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This historic schoolhouse is considered one of the best-preserved wooden Rosenwald Schools in Mecklenburg County. The four-room school was one of the larger Black schools in the country and provided a home for a school that was first established in 1865 by the formerly-enslaved members of McClintock Presbyterian Church. Due to the church's expanding membership, school and community leaders requested money from the Rosenwald Fund in the 1920s and with this matching grant and funds from African Americans in Charlotte, McClintock opened for the 1922-1923 shcool year. When open, the school served Black students from first through eighth grade. Located on two acres of land in the Steele Creek neighborhood, the school currently serves as a fellowship building for the McClintock Presbyterian Church.

Image of McClintock Rosenwald School

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The picture the accompanied the 1986 newspaper article on McClintock. All three interviews in the text are in this image, along with the pastor of the church at that time.

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Current image of McClintock

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In the wake of the Civil War, members of McClintock Presbyterian Church had a vision for their community and congregation that was centered on education. In the 1880s, and with few options for Black children, church members started a school to educate the youth whose families attended their church. The Old McClintock School had classes based on essential skills and preparing young people for work as farmers and laborers. Students were needed at home to help with the harvest, so the school schedule was based largely around the rythum of agriculture. Charles Lucas, who started at McClintock in 1925, stated that during cotton-picking time (last of Aug into Sept) they only went to school when it was raining. If the rain stopped during the day, school was dismissed [1].

The school population increased so much that the Knights of the Guiding Star of the East allowed the school to use their two-story building as overflow until contractors built the new Rosenwald school. The Old McClintock School was torn down in 1916, and a Rosenwald School was built in the 1920s.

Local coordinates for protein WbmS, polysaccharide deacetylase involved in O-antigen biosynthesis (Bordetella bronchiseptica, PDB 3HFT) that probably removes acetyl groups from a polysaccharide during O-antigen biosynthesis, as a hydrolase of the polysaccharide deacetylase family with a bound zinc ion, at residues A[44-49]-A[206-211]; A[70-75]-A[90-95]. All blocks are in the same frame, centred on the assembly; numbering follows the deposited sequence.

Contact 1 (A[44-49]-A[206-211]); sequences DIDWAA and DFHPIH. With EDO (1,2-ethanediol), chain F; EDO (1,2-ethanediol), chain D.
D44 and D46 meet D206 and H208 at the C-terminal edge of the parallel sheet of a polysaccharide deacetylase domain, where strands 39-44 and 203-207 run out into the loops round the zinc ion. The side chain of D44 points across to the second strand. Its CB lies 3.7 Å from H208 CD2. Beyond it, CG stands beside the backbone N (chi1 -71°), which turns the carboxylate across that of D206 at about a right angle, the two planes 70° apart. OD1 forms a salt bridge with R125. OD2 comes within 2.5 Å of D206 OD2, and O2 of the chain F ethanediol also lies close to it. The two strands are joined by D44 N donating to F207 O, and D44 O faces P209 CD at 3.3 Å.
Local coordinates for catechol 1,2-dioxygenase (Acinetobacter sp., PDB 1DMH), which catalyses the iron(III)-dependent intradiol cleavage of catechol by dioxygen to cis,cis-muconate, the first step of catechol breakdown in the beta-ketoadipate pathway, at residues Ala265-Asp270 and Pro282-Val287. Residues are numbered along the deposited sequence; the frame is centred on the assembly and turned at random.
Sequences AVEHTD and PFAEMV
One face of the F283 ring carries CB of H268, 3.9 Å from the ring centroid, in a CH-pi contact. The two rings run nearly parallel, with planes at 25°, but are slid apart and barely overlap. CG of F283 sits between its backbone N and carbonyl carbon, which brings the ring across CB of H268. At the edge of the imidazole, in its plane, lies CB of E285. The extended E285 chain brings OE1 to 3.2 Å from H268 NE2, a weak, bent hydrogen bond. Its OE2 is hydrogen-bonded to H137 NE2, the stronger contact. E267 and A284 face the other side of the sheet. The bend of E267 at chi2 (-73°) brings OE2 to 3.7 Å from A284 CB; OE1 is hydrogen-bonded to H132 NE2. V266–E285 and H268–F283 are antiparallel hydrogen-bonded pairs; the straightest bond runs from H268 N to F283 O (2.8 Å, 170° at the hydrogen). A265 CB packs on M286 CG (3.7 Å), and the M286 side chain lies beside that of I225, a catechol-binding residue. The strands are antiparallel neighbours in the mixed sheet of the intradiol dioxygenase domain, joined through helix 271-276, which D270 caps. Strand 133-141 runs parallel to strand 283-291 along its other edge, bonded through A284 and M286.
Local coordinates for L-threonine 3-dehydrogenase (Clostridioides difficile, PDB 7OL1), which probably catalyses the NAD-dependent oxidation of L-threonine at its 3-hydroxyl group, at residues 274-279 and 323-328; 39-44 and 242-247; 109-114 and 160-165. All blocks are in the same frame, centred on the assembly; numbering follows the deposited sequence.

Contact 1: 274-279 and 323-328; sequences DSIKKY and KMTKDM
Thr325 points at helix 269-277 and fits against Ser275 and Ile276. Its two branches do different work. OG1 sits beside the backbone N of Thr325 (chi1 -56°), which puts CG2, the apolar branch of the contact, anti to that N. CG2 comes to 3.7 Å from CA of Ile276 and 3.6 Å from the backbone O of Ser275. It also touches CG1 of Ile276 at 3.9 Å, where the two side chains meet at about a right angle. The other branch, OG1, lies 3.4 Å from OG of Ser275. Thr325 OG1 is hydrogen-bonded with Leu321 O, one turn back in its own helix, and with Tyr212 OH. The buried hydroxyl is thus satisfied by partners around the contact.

Most grades were doubled up in each classroom. This means the teachers had to be innovative to reach all of the students. George Reid explains how the teachers did it: “The teacher would have a few pupils in the second grade and a few in the third grade. While she’d be teaching the second grade, the third grade would be studying.” Students were required to learn by any means necessary; misbehavior was not tolerated. Mr. Reid explains some of the consequences for misbehavior; if you "told on somebody," you got a "whuppin" with the hickory switch. For talking in class, you went to the corner and stood on one foot for two hours. Shelby Foust, another alumnus of McClintock, recollected about a special kind of hickory stick used by the teachers. “Down behind the church there grew some kind of red hickory that didn’t break. They kept them by the dozens.” [2] The community also helped hold students accountable.

Because McClintock, like many other Rosenwald schools, was in a church community, religion was important. “The devotion started about 8:30. We sang songs, and we said the Lord’s Prayer, and the 23rd Psalm was always said. They even occasionally went into the church to sing hymns during recess. Recess was also a time for students to play games. "At recess, children played horseshoes, '' remembers Linwood Foust: "They weren't the horseshoes you see now. They were true horse's shoes, the little ones... . We did sack races, ring-around-a-rosy, the kind of game that did not require any equipment. There was no equipment, so we created our own games.” [2] Even though times were hard and resources were scarce, students still made the best of their time at McClintock. In 1952 the facility was merged into Pineville School.

Though the community buildings that once surrounded the school are gone, the church members still keep the building's legacy alive. Ever since the school closed in 1954, they have used the building in some capacity. It currently serves as a fellowship hall. The school is designated a local historic landmark. In 2019, the Charlotte Museum of History offered a tour of McClintock as a way to increase awareness about Rosenwald schools in Mecklenburg County.

1) McClintock Presbyterian Church History, McClintock Presbyterian Church Homecoming Bulletin, October 1998, October 1999 and October 2000.

2) Richard Maschal,”Rosenwald Interviews”, Charlotte Observer, February 16, 1986

“McClintock Rosenwald School”, Gleanings, Vol. 2, No. 1, Jan-Mar 1995

Dr. Dan L. Morrill, “Charlotte-Mecklenburg Historic Properties Commission”, March 2, 1987

Mecklenburg Times, June 5, 1952.

Image Sources(Click to expand)

“McClintock Rosenwald School”, Gleanings, Vol. 2, No. 1, Jan-Mar 1995

Richard Maschal,”Rosenwald Interviews”, Charlotte Observer, February 16, 1986

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